There are many simple activities that districts or units can run to encourage new families to join, but nothing beats a friend asking a friend to go camping—if you are a Cub Scout that means Jeremiah Johnson Cub Scout Day Camp. Boy Scouts can take their friends to one of six Camps and Varsity Scouts/Venturers can choose from High Adventure Programs throughout the council. Every one of these summer events will lure in new members and studies show, if they go to camp in the first six weeks after joining, they will stay active in your unit.
Through extensive research, the BSA has determined peer to peer recruitment (youth speaking to youth) is the most effective way to enroll members into a Cub Scout Pack, Boy Scout troop, Varsity Scout team or Venturing crew. For Cub Scouts, this is often also parent-to-parent.
Mark R. Francis, Director of LDS–BSA Relationships, writes: “… in 1913, one reason the general leaders of the young men first recommended that the Church participate with the Boy Scouts of America (BSA) was because of ‘the missionary work of our boys associating with their fellows.’1 The spirit of brotherhood and inviting others to join with our Scout troops continues today as young men of other faiths who agree to abide by Church standards [are] welcomed warmly and encouraged to participate in youth activities.”2
LDS Young Men general president David L. Beck calls this work “real growth through Scouting. When young men of other faiths join Church-sponsored Scout troops, two things happen:
1) Latter-day Saint Scouts have an opportunity to share the gospel through their testimonies and actions and prepare for their full-time missions by inviting others ‘to come unto Christ’ (D&C 20:59), which is one of your Aaronic Priesthood duties; and (2) Scouts of other faiths then have an opportunity to participate in Scouting activities under the direction of priesthood leadership.”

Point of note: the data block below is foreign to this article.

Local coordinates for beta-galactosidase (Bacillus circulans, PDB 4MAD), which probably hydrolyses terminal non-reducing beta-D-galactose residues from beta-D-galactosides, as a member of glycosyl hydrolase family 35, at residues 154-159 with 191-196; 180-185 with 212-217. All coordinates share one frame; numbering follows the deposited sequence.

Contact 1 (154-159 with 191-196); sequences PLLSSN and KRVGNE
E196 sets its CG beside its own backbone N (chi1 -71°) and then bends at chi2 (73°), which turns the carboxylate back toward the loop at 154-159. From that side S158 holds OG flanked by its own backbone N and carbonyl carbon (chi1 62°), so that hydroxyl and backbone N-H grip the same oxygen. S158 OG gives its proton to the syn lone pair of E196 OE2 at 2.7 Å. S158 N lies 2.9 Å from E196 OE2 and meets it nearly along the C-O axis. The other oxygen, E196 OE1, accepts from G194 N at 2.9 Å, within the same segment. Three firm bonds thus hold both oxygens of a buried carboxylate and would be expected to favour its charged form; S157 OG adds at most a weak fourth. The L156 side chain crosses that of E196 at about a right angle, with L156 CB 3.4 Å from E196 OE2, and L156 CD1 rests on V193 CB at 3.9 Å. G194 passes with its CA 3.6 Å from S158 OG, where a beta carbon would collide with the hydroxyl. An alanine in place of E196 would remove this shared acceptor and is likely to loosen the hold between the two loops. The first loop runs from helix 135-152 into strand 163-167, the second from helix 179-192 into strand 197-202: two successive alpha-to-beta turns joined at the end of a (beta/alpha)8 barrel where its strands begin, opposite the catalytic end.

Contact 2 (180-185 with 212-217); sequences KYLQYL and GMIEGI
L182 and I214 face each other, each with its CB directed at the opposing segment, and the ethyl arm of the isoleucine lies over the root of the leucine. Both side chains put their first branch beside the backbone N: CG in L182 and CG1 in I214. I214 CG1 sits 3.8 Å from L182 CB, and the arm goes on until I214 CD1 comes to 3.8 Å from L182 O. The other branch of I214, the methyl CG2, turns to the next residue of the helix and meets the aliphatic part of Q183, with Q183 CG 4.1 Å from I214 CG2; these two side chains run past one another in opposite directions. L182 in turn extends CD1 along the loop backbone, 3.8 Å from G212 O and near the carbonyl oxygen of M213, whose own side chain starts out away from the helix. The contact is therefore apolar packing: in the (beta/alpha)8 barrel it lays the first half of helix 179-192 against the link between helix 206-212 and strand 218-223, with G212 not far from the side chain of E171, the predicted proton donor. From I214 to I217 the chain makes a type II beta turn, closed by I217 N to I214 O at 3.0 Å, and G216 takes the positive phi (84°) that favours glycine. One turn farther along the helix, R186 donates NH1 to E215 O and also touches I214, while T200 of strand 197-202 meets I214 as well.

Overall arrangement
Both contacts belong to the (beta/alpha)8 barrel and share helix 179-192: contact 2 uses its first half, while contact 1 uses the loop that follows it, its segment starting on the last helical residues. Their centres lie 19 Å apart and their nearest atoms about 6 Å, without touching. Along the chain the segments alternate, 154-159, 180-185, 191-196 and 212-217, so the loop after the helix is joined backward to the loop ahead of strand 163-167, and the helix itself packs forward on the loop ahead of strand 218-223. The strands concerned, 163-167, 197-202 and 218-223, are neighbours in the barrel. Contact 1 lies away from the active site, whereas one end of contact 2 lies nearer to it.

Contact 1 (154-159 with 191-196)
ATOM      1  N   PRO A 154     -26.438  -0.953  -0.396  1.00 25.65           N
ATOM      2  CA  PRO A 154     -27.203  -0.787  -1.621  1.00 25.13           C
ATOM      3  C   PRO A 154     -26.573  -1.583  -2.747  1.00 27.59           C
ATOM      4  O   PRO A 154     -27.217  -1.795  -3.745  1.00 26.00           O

As an example, Gary Faletti from Arlington TX told me about his own experience having to go it alone as a Scout, without any parental support. When his son become of age, he wanted wanted to join Scouting, but the closest unit was an LDS ward (they are not LDS). After visiting with the Bishop, Gary asked to serve on the committee and his son started a six year climb toward Eagle. Last March. Gary proudly showed me a picture of the Eagle plaque with his son’s name on it in the LDS ward house where the troop met, neither he nor his son joined the LDS Church, but his son got Scouting’s highest rank and Gary got to support his son in Scouting through a church sponsored troop.
Nearly every unit in our Council could reach out to at least one boy who is not currently in Scouts. To begin, you should plan with your Unit Membership Chair who can work with your sponsoring organization to make plans to get pass along cards and other promotional materials ready. Then help rally the whole organization around inviting others to join with you in Scouting, in ways like this:
- Encourage your Scouts to talk about your Scouting activities with their friends, classmates, and neighbors.
- When working on particular merit badge or outdoor adventure skill, ask your youth to share their excitement with their friends to see they might be interested in learning about that topic with your group.
- Help plan quality activities so that other youth will want to attend. Have a calendar of upcoming activities to share.
- Invite other young men to attend unit meetings, activities, and courts of honor with you.
- Look for ways to expand your Scouting activities to include others.
- Use Scouting as a tool to involve less-active young men in your area who may not be interested in attending Sunday meetings.
Author: Darryl Alder | Director of Support Services, Utah National Parks Council, BSA